Sporting chances

A range of exercise and training opportunities are being designed around the desires of people who often cannot access or afford them. Dolly Galvis and Nikki Chivers report on a local success

Elfrida sports day group in field

Jo Smith (not her real name) wanted to learn how to play tennis, but was worried about meeting new people at unfamiliar sessions and reluctant to leave her residential home.

A few months ago, she joined free tennis sessions at the Islington Tennis Centre and Gym in north London run by the Elfrida Society charity. Initially, a support worker accompanied her as she found taking part a challenge, but the coach and fellow players helped build her confidence.

Smith is now a regular, walking independently to weekly sessions, and an enthusiastic player who is developing her tennis skills.

She is one of the 1,000 people with learning disabilities and/or autism who have participated in the Elfrida Society Sports Project since it was set up 10 years ago.

The scheme responds to the lack of affordable, inclusive and accessible sporting options for this group. It is also based on feedback from individuals supported by the Elfrida Society about the gaps in this kind of provision.

The aim is to make sports more accessible, so everyone can enjoy the physical and social benefits, regardless of ability and financial constraints.

Plenty of evidence shows engaging in sports boosts physical and mental health. It provides opportunities for social interaction, fosters a sense of community belonging and can help develop skills such as teamwork, communication, coordination and problem-solving as well as independence.

Earlier this year, this work to promote health, wellbeing and inclusion was recognised when the charity won the Youth Sport Trust’s Sport Gives Back Community Group of the Year Award 2024.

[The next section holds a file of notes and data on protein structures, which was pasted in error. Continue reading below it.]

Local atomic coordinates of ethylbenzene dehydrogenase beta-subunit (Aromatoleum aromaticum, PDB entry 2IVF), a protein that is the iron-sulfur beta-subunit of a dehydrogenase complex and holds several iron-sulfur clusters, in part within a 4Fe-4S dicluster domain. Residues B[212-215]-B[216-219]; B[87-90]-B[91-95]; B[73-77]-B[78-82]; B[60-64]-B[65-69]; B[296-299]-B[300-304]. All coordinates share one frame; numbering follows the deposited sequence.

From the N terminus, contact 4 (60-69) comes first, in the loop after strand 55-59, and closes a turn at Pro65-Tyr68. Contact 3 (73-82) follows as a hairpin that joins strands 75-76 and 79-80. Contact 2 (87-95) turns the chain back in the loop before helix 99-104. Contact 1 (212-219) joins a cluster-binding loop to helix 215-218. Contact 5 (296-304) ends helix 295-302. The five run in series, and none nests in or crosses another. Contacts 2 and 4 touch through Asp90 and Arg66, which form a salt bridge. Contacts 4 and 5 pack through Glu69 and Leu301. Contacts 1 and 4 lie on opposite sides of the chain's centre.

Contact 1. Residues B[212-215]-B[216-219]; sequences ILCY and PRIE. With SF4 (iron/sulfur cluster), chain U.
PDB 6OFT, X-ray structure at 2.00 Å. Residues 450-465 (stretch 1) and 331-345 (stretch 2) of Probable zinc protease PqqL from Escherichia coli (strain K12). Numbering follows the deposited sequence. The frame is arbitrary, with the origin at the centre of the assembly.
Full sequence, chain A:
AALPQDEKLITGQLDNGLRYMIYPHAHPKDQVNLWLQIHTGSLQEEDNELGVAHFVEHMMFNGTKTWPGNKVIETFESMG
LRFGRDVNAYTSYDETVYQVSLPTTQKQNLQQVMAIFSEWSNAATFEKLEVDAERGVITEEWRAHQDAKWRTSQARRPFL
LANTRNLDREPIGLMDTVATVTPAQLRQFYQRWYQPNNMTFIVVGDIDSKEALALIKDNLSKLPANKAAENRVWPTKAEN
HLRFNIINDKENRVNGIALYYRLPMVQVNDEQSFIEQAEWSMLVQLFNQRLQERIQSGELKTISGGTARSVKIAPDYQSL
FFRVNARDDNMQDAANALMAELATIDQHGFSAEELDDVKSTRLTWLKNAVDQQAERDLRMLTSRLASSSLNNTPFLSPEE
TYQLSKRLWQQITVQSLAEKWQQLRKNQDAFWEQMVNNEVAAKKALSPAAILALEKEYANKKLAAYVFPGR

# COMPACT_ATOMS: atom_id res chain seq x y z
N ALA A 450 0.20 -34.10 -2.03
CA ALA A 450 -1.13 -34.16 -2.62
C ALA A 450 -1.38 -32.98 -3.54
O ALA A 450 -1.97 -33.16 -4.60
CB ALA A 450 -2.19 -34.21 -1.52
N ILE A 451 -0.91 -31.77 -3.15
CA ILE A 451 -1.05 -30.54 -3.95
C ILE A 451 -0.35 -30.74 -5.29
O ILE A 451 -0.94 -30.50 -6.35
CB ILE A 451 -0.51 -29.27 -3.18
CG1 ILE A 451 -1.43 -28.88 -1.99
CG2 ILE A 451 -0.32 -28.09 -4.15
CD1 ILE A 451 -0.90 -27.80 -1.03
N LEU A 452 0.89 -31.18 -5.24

More than 50 people aged 16-70 join weekly cricket, football, tennis and fitness training at three local venues, which offer free or affordable facilities. Project partners Middlesex Cricket Club and SportWorks provide qualified coaches. People can join directly or are referred by the council, learning disability services, schools, colleges or GPs.

Every June in Learning Disability Week, around 200 people take part in Elfrida’s sports day at Highbury Fields with partners including disability and sports bodies.

Negative stereotypes and attitudes towards people with learning disabilities perpetuate a belief that they cannot participate in sports. Inaccessible facilities, a lack of adaptive equipment and limited transport may prevent people from accessing such opportunities. The cost of sessions, equipment and transport can be prohibitive.

The charity is working on fundraising so it can expand activities to include swimming, yoga or dance, and also plans to engage more young people with learning disabilities.

Dolly Galvis is chief executive and Nikki Chivers is sports project co-ordinator at Elfrida Society